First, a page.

The Cochrane Q-test was used for heterogeneity check. A P value greater than 0.10 indicates a lack of heterogeneity among studies. ORs with 95% confidential interval (CI) were used to gauge the associations between the T1277C polymorphism and CHD risk. The pooled ORs were estimated under codominant model (CC versus TT, TC versus TT), dominant model (CC + TC versus TT) and recessive model (CC versus TC + TT), respectively. Fixed-effects model (the Mantel–Haenszel method) was used if no heterogeneity existed; otherwise, a random-effects model (the DerSimonian–Laird method) was used. Influence analysis, in which the meta-analysis estimates were computed omitting one study at a time, was performed to access the stability of the results [15]. Studies with only alleles frequencies could be obtained were included in the additive model. Egger’s test was used to estimate publication bias and Begg’s plot was produced [16]. All the analyses were performed using STATA version 9.2 (StataCorp. 2005. Stata Statistical Software: Release 9. College Station, TX: StataCorp LP).

Results

Studies characteristics

We finally indentified ten publications [17, 18, 19, 20, 21, 22, 23, 24, 25, 26], including nine Caucasian studies [17, 18, 19, 20, 21, 22, 23, 24, 26], one Asian study [25] and one African-American cohort [24]. Two publications reported two cohorts respectively [22, 24], and each cohort was considered separately for pooling analysis. Only allele frequencies could be obtained in Nicaud’s study [21]. Hence, a total of nine studies (11 cohorts) comprising of 26,960 participants were included in codominant, dominant and recessive models and ten studies (12 cohorts) comprising of 28,746 participants were included in the additive model. The controls in two studies deviated from HWE [17, 24]. Main characteristics of included studies were listed in Table 1. The pooled C allele frequencies was 37.04% (95%CI: 36.97–38.43%), 55.88% (95%CI: 31.47–80.30%) and 37.28% (95%CI: 36.05–38.50%), respectively for Caucasians, Asians and African-Americans.
Table 1

Main characteristics of included studies in the meta-analysis

Study

Ethnicity

Mean age (years)

(case/control)

Sample size

(case/control)

Case

Control

MAF

(controls)

TT

TC

CC

TT

TC

CC

Goverdhan et al.

Caucasian

63.29/69.10

220/228

18

99

43

86

94

48

0.21

Kardys et al.

Caucasian

NA

226/5294

81

99

46

2170

2410

714

0.13

Zee et al.

Caucasian

61.00/60.80

335/335

142

130

63

142

143

50

0.15

Meng et al.a

Caucasian

NA

603/883

227

270

106

341

399

143

0.16

Nicaud et al.

Caucasian

61.70/60.00

1303/483

NA

NA

NA

NA

NA

NA

0.40

Pai et al.b

Caucasian

65.10/65.10

788/1571

319

359

110

611

723

237

0.15

Pai et al.c

Caucasian

60.30/60.30

239/473

99

120

20

184

217

72

0.15

Stark et al.

Caucasian

51.40/56.90

1192/973

484

540

168

390

449

134

0.14

Volcik et al.

Caucasian

NA

1207/8217

441

562

204

3135

3809

1273

0.15

Volcik et al.

African-Am

NA

337/3010

123

175

39

1179

1418

413

0.14

Qian et al.

Asian

61.71/55.88

166/170

141

25

0

152

17

1

0.01

Pulido et al.

Caucasian

NA

264/229

96

124

44

90

113

26

0.11

aData was provided by authors; NA genotypes frequencies could not be obtained

bMen cohort in the study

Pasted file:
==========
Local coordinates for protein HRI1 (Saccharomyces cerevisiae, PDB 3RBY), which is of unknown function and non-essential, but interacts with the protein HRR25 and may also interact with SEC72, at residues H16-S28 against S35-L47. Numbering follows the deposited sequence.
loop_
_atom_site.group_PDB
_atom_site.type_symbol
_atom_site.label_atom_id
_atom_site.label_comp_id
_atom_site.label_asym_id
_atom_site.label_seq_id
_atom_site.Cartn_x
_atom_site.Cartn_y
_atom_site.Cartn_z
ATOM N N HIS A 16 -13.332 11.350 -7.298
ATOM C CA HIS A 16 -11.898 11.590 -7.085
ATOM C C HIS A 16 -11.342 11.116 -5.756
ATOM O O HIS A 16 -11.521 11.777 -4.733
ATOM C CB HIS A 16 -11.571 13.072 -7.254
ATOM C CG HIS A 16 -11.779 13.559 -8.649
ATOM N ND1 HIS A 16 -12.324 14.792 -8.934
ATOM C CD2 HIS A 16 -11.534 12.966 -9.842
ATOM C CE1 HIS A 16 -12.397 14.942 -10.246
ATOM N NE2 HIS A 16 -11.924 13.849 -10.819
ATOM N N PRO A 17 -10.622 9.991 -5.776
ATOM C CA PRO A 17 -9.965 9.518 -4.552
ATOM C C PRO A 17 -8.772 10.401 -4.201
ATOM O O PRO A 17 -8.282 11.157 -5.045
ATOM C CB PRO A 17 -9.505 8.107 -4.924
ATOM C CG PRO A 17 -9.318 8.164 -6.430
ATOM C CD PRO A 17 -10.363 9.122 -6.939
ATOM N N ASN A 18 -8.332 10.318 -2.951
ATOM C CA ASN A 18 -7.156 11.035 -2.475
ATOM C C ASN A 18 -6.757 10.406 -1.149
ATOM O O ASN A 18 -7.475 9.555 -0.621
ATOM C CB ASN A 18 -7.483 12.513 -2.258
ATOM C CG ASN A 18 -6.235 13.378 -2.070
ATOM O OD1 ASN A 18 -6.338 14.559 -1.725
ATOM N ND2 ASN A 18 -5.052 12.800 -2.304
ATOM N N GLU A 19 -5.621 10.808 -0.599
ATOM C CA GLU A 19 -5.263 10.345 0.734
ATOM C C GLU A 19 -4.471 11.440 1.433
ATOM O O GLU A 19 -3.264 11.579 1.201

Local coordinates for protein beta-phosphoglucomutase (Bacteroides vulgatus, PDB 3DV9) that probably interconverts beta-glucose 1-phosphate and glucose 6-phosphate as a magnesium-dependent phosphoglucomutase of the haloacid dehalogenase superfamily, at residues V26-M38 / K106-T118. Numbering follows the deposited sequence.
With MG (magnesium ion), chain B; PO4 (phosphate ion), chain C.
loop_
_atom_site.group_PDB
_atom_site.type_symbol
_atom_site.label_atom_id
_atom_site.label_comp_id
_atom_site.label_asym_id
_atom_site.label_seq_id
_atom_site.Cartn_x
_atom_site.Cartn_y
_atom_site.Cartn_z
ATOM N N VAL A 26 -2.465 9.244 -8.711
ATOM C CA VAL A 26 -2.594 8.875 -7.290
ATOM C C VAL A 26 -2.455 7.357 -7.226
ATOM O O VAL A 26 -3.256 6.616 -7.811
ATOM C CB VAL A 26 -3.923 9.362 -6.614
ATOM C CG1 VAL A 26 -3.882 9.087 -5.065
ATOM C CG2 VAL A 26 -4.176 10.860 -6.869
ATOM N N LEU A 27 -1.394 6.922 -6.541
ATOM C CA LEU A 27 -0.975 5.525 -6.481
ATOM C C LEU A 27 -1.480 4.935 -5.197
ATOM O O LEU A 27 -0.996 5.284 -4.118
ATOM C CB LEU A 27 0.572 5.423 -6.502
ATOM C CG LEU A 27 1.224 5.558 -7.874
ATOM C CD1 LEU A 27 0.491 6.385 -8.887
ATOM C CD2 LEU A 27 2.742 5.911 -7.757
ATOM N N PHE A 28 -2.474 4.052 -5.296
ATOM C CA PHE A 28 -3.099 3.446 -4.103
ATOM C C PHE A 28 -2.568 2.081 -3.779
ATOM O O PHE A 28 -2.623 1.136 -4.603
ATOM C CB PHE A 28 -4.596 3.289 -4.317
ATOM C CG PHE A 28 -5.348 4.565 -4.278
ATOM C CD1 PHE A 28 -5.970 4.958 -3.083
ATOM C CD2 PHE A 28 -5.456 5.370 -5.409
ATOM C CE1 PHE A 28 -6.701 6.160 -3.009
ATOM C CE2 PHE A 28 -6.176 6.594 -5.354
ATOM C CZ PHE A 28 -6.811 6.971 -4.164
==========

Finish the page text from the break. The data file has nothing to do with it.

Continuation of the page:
cWomen cohort in the study; African-Am African-American, MAF minor allele frequency

Meta-analysis results

The main results of this meta-analysis were listed in Table 2. Overall, no significant association between the CFH T1277C polymorphism and CHD risk could be found either in the overall analysis or subgroup analyses according to ethnicities under any assumed mode of inheritances. Subgroup analysis by study designs yielded that neither case–controls studies nor cohort studies were statistically significant (Fig. 1). Influence analysis did not alter the results and additive model showed nonsignificant results (Supplementary material). Qian et al. reported an association between CC genotype and increased early onset (mean age: <55 years for males and <65 years for females) CHD risk in Chinese population (recessive model: OR = 2.37, 95%CI: 1.13–4.96; Table 2) [25], whereas Pai’s study found that the CC genotype was a protective factor for CHD in Caucasians (recessive model: OR = 0.51, 95%CI: 0.30–0.86; Table 2) [22].
Table 2

Main results of pooled ORs in the meta-analysis

 

CC versus TT

TC versus TT

CC + TC versus TT

CC versus TT + TC

OR (95%CI)

P Q-test

OR (95%CI)

P Q-test

OR (95%CI)

P Q-test

OR (95%CI)

P Q-test

Total

1.07 (0.92–1.25)

0.04

1.03 (0.96–1.11)

0.88

1.04 (0.97–1.11)

0.78

1.05 (0.90–1.23)

0.01

Caucasian

1.09 (0.92–1.29)

0.02

1.01 (0.94–1.09)

0.98

1.03 (0.96–1.11)

0.78

1.08 (0.92–1.27)

0.01

Caucasiana

0.52 (0.30–0.90)

1.03 (0.74–1.43)

0.90 (0.66–1.24)

0.51 (0.30–0.86)

Asian

0.36 (0.01–8.89)

1.59 (0.82–3.06)

1.50 (0.78–2.86)

0.34 (0.01–8.39)

Asianb

1.13 (0.05–28.17)

2.83 (0.11–74.46)

0.77 (0.03–19.10)

2.37 (1.13–4.96)

African-Am

0.91 (0.62–1.32)

1.18 (0.93–1.51)

1.04 (0.97–1.11)

0.82 (0.58–1.17)

OR odd ratio, PQ-testP value of Cochrane Q-test of heterogeneity, – only one study was included and Cochrane Q-test could not be performed

aThe data of relatively young women in Pai’s study

bThe data of early-onset cohort in Qian’s study

Fig. 1

Pooled OR under dominant model (CC + CT versus TT) for Caucasian subgroup. †, men cohort in the study; ‡, women cohort in the study

Evaluation of heterogeneity and publication bias